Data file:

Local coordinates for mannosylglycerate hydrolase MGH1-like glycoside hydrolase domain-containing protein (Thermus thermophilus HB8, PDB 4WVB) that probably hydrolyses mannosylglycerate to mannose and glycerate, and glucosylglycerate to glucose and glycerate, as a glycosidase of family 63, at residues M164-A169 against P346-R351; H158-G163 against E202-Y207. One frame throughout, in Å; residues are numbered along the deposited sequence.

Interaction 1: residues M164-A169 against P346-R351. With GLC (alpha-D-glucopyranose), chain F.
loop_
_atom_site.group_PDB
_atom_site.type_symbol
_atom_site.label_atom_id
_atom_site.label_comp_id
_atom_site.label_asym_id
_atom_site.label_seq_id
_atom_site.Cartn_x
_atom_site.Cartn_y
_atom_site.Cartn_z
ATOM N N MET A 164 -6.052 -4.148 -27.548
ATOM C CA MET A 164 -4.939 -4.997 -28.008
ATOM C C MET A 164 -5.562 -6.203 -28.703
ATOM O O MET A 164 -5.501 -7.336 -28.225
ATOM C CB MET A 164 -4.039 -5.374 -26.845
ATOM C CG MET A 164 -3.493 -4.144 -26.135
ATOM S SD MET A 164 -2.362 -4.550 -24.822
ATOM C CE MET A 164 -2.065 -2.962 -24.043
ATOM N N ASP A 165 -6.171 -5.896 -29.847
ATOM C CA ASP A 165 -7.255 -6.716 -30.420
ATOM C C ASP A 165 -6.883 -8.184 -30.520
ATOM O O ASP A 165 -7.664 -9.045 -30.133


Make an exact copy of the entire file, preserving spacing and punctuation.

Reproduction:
Local coordinates for mannosylglycerate hydrolase MGH1-like glycoside hydrolase domain-containing protein (Thermus thermophilus HB8, PDB 4WVB) that probably hydrolyses mannosylglycerate to mannose and glycerate, and glucosylglycerate to glucose and glycerate, as a glycosidase of family 63, at residues M164-A169 against P346-R351; H158-G163 against E202-Y207. One frame throughout, in Å; residues are numbered along the deposited sequence.

Interaction 1: residues M164-A169 against P346-R351. With GLC (alpha-D-glucopyranose), chain F.
loop_
_atom_site.group_PDB
_atom_site.type_symbol
_atom_site.label_atom_id
_atom_site.label_comp_id
_atom_site.label_asym_id
_atom_site.label_seq_id
_atom_site.Cartn_x
_atom_site.Cartn_y
_atom_site.Cartn_z
ATOM N N MET A 164 -6.052 -4.148 -27.548
ATOM C CA MET A 164 -4.939 -4.997 -28.008
ATOM C C MET A 164 -5.562 -6.203 -28.703
ATOM O O MET A 164 -5.501 -7.336 -28.225
ATOM C CB MET A 164 -4.039 -5.374 -26.845
ATOM C CG MET A 164 -3.493 -4.144 -26.135
ATOM S SD MET A 164 -2.362 -4.550 -24.822
ATOM C CE MET A 164 -2.065 -2.962 -24.043
ATOM N N ASP A 165 -6.171 -5.896 -29.847
ATOM C CA ASP A 165 -7.255 -6.716 -30.420
ATOM C C ASP A 165 -6.883 -8.184 -30.520
ATOM O O ASP A 165 -7.664 -9.045 -30.133